Too Easy to Ignore?
KidsPeace is an organization that serves adolescent and pre-adolescent children with behavioral and mental-health needs. “Anything from schizophrenia or bipolar disorder to post traumatic stress disorder as a result of abuse or neglect,” explains Leah McKernan, vice president of fundraising for the organization.
KidsPeace raises funds to support its vast array of services, which include a patient psychiatric hospital for children in serious crisis, residential programs in several states, a foster care and adoption program, and community-based programming such as after-school or day-school programs, as well as public education about mental illnesses and their prevention. It main development channels include major gifts, capital campaigns, direct mail, planned giving, special events, grants, and lobbying federal and state governments for support.
Here, McKernan talks about the organization’s challenges and tried-and-true methods for getting to know donors.
FundRaising Success: What are some challenges your organization faces in terms of fundraising?
Leah McKernan: Well, I think we face the same kinds of challenges that a lot of charities face. We face situational challenges. For example, after 9/11, we saw a significant decrease in philanthropy to the organization in the same way that we’ve seen some level of drop off after Katrina and the natural disasters of this year.
We also face the issue of helping kids who are viewed by some folks as throw-away kids. Our children are very, very ill in some cases. They’ve been through horrible circumstances. They’ve been abused and neglected. They’re really the silent victims of society, and sometimes they’re not always as sympathetic as maybe [kids with] other kinds of childhood illnesses. And so we deal with that kind of an issue, so there’s a lot of educating that we have to do with the public about mental-health issues and really the deserving nature of our children. They’re really wonderful, warm children who had some really terrible experiences. But there is a stigma still in our society associated with mental-health illness.
FS: What are some fundraising best practices you can share?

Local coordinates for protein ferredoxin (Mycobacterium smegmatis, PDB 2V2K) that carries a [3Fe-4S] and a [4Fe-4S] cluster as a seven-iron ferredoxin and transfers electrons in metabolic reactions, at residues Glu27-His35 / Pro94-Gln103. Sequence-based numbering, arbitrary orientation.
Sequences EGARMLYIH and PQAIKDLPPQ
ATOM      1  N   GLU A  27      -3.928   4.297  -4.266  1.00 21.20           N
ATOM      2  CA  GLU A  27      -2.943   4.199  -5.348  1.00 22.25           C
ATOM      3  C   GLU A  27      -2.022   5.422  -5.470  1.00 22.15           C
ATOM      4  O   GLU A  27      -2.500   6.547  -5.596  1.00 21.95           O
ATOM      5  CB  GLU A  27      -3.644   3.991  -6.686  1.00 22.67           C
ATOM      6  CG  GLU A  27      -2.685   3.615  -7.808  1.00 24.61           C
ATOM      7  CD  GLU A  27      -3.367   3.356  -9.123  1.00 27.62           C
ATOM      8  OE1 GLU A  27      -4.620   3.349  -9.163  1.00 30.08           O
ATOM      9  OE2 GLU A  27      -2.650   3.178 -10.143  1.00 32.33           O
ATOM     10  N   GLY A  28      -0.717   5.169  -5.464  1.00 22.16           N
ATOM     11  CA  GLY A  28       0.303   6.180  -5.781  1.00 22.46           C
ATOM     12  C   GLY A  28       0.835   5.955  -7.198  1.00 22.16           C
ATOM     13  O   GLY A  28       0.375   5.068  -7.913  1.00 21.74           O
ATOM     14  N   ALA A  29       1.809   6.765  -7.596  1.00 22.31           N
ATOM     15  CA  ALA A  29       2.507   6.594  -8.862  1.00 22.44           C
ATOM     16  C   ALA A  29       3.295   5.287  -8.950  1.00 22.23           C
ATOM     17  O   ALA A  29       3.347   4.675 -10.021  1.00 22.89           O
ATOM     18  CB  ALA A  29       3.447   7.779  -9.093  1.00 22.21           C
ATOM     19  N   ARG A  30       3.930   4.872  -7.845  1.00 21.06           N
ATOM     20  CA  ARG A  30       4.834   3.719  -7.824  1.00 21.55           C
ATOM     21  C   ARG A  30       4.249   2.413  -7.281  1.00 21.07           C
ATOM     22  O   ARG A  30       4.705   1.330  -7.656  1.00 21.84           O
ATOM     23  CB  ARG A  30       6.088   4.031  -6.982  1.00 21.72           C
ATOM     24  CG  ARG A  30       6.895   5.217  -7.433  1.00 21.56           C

LM: I think it’s incredibly important for the executive fundraising person who maybe sits in an office all day to really stay close to the people you’re serving because nothing else, I think, can motivate you as much. And secondly, I think it’s really important to know your donor and to know what kind of a person has a personal connection with the work you do and to make them know how important their individual gifts are, whether it’s a $10 gift or a $1 million dollar gift. Really understand what motivates your donors so that you can help them make meaningful gifts that are important and valuable to them, and are important and valuable to your organization.
FS: How does your organization maintain relationships with donors?
LM: We work very closely with our donors because they’re really a member of our family. They make it possible to do the work we do to help kids. So we make special efforts to know them, to remember them on their birthdays and at holidays, to know what’s important to them, to be respectful of their wishes, to always, to the letter, honor their requests for their gifts … If we have donors who’ve made two or three or four gifts over the course of the year we make a strong effort to call them, to go and visit them, to send them personal correspondence, because it’s just so important to us that our donors know that the contributions they’re making are making a real difference in the lives of the children.